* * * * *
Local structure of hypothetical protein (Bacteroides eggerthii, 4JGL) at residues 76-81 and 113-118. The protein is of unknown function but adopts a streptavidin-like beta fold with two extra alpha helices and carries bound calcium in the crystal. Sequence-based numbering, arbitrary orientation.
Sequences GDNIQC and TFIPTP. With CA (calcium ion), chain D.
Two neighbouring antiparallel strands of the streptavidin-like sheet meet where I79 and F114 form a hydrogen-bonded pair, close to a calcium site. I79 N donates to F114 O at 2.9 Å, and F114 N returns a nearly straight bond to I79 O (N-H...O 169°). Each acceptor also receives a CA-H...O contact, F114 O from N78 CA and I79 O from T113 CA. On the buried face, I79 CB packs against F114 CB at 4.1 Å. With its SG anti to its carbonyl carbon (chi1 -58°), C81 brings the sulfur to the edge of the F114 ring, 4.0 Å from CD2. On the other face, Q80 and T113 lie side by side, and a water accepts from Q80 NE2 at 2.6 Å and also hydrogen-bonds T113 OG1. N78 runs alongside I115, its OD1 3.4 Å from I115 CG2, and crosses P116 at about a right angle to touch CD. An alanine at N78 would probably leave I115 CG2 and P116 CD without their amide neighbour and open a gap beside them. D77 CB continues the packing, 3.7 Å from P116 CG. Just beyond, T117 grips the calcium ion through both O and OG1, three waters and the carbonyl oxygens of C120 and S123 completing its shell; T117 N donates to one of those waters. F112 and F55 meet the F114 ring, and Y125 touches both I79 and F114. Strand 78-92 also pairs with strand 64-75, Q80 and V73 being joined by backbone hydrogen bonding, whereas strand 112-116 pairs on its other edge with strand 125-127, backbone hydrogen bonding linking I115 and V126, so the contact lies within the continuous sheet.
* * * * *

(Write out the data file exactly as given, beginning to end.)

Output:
Local structure of hypothetical protein (Bacteroides eggerthii, 4JGL) at residues 76-81 and 113-118. The protein is of unknown function but adopts a streptavidin-like beta fold with two extra alpha helices and carries bound calcium in the crystal. Sequence-based numbering, arbitrary orientation.
Sequences GDNIQC and TFIPTP. With CA (calcium ion), chain D.
Two neighbouring antiparallel strands of the streptavidin-like sheet meet where I79 and F114 form a hydrogen-bonded pair, close to a calcium site. I79 N donates to F114 O at 2.9 Å, and F114 N returns a nearly straight bond to I79 O (N-H...O 169°). Each acceptor also receives a CA-H...O contact, F114 O from N78 CA and I79 O from T113 CA. On the buried face, I79 CB packs against F114 CB at 4.1 Å. With its SG anti to its carbonyl carbon (chi1 -58°), C81 brings the sulfur to the edge of the F114 ring, 4.0 Å from CD2. On the other face, Q80 and T113 lie side by side, and a water accepts from Q80 NE2 at 2.6 Å and also hydrogen-bonds T113 OG1. N78 runs alongside I115, its OD1 3.4 Å from I115 CG2, and crosses P116 at about a right angle to touch CD. An alanine at N78 would probably leave I115 CG2 and P116 CD without their amide neighbour and open a gap beside them. D77 CB continues the packing, 3.7 Å from P116 CG. Just beyond, T117 grips the calcium ion through both O and OG1, three waters and the carbonyl oxygens of C120 and S123 completing its shell; T117 N donates to one of those waters. F112 and F55 meet the F114 ring, and Y125 touches both I79 and F114. Strand 78-92 also pairs with strand 64-75, Q80 and V73 being joined by backbone hydrogen bonding, whereas strand 112-116 pairs on its other edge with strand 125-127, backbone hydrogen bonding linking I115 and V126, so the contact lies within the continuous sheet.